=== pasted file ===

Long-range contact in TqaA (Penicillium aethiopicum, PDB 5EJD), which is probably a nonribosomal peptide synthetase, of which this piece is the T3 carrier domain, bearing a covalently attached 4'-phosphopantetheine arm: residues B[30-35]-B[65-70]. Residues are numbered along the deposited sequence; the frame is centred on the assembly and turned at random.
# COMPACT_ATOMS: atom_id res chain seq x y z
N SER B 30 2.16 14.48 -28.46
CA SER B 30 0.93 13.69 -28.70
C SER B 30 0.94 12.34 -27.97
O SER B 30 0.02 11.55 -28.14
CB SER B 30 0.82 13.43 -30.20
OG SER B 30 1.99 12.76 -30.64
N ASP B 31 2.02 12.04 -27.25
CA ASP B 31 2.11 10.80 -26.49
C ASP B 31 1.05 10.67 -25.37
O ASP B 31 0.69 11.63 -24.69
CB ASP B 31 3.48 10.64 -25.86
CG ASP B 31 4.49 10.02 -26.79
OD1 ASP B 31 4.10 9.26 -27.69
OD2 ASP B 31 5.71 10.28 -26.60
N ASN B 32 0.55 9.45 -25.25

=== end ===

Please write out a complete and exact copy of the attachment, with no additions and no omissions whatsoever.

Long-range contact in TqaA (Penicillium aethiopicum, PDB 5EJD), which is probably a nonribosomal peptide synthetase, of which this piece is the T3 carrier domain, bearing a covalently attached 4'-phosphopantetheine arm: residues B[30-35]-B[65-70]. Residues are numbered along the deposited sequence; the frame is centred on the assembly and turned at random.
# COMPACT_ATOMS: atom_id res chain seq x y z
N SER B 30 2.16 14.48 -28.46
CA SER B 30 0.93 13.69 -28.70
C SER B 30 0.94 12.34 -27.97
O SER B 30 0.02 11.55 -28.14
CB SER B 30 0.82 13.43 -30.20
OG SER B 30 1.99 12.76 -30.64
N ASP B 31 2.02 12.04 -27.25
CA ASP B 31 2.11 10.80 -26.49
C ASP B 31 1.05 10.67 -25.37
O ASP B 31 0.69 11.63 -24.69
CB ASP B 31 3.48 10.64 -25.86
CG ASP B 31 4.49 10.02 -26.79
OD1 ASP B 31 4.10 9.26 -27.69
OD2 ASP B 31 5.71 10.28 -26.60
N ASN B 32 0.55 9.45 -25.25